with Kim Rodgers
In Chemistry this week we learned about long chains of many different kinds of molecules called polymers. Polymers make up many things and are all around us! Clothing, food, hair, plastic wrap, and car parts are all made up of polymers. Different polymers have different properties, like being sticky or stiff. When long chains of polymers slide up and down next to each other, as in glue or natural rubber, they can be sticky. Other polymers can be hard or stiff instead of sticky. You can change the properties of polymers with chemicals or heat. An egg is an example of this. When you cook it the egg whites change from a clear, sticky liquid to a firm, white solid.
For our experiment we took corn starch, Borax, and glue and wrote down our observations about each ingredient. The students then wrote their hypothesis for what would happen when the ingredients were combined. We added a little warm water to the Borax and a little food coloring for fun and went to town stirring it up. Once it congealed we took it in our hands and began massaging and squeezing the mixture. It became more and more stiff as we worked with it. We formed it into balls and let them sit for a few minutes to dry. They became bouncy balls! The students were very surprised! The polymers in the glue had changed from sticky to stiff through a reaction with the Borax where the molecules cross-linked with each other. I illustrated this phenomenon using paper clip chains. We made three chains and laid them next to each other. We slid them back and forth next to each other and saw that they moved fluidly. Then we linked a couple of paper clips from one chain to the one next to it to see how molecules can cross-link.
In the Middle Ages we learned about Marco Polo and his experiences in the Far East. Kublai Khan valued the influence of the West and turned his Mongol soldiers into guards stationed along the Silk Road in order to encourage traders and merchants to make the trek to China. Marco Polo’s father went to China before Marco was born and didn’t come back until Marco was 15! It had taken him three years to even arrive in China! He ended up working for the emperor as his messenger and had returned home to ask the pope for 100 wise men who could explain Christianity to the Khan, along with some holy oil. So Marco went back to China with his father. It took them 4 years! Marco wrote about his experience meeting the Khan and all of the things he experienced in a book called “The Book of Marco.” It was read all over the world and for many years was the only way for people in the west to know what was going on in the east.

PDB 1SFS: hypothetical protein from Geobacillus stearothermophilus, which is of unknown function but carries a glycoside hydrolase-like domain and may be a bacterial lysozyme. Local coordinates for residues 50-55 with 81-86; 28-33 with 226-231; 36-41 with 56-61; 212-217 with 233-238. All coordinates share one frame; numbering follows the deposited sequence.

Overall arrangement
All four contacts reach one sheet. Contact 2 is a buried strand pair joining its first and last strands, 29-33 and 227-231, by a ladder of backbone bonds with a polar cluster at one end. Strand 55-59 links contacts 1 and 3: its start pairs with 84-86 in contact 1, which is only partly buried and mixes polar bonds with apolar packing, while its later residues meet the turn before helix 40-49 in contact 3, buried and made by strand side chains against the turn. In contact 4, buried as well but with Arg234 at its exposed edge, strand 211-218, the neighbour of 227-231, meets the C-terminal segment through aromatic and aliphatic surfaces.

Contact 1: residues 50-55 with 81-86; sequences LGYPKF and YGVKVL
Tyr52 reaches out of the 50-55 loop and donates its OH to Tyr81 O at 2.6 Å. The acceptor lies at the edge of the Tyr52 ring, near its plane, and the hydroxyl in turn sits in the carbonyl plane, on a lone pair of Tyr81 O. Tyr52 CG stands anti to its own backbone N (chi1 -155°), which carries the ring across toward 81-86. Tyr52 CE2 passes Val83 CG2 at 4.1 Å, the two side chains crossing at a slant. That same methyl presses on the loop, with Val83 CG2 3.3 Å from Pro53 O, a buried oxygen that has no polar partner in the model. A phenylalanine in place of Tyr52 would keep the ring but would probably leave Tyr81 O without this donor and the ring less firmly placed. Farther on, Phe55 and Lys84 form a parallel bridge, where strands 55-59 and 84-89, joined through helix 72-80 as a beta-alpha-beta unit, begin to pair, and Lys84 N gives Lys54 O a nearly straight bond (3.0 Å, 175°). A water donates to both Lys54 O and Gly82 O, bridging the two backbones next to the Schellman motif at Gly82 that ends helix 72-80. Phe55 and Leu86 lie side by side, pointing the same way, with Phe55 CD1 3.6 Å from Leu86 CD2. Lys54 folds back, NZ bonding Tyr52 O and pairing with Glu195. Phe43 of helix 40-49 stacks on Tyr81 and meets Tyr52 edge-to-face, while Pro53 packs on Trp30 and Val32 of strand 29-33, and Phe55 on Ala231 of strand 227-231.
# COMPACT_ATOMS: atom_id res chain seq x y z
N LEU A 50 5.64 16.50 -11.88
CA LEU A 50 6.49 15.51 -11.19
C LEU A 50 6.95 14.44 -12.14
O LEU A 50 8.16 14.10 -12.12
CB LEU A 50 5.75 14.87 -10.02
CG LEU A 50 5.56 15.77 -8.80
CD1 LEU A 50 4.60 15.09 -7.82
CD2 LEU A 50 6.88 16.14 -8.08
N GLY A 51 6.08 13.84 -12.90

Marco described the marble palace in a walled garden where wild animals roamed the grounds. Inside the palace were wonders that had never been heard of...a dining hall where 6,000 people could eat at once, walls covered with battle scenes and dragons painted in gold. Here was where Marco tasted his first ice cream. He also saw coal burn and wrote about the humongous pieces of fruit!
He and his father stayed for almost 20 years. When they returned their family didn’t recognize them and weren’t going to let them in. They had dressed in rags to encourage bandits along the road to leave them alone. Inside the seams of the clothing were all sorts of jewels, which tumbled out and proved to the family that they were who they said they were.
After Kublai Khan’s time, traveling to China became more difficult. The Mongol leaders had split up the kingdom among themselves when the Khan died. The new leaders didn’t value the influence of the west and they fought with each other over the borders of their little kingdoms, which made the Silk Road very dangerous. The leaders began to believe that China was better off sealing itself off from other areas, which led to the construction of the Forbidden City, so named because foreigners were forbidden to enter it. It took 14 years to build! About 90 years ago the last Chinese emperors were driven out of the Forbidden City. Today tourists can go in and see what no medieval traveler ever saw.
In class we talked about how Marco Polo felt when experiencing all the things that were new to him. The students thought about a trip they went on when they saw or experienced something amazing or unusual. They talked with a partner about it and then wrote it down as a journal entry and shared it with the class. While they were working the students took turns finishing their arrows to go with their bows from last week. It was a busy class!
Homework for both classes consists of notebooking pages, and mapping for the Middle Ages. See you next week!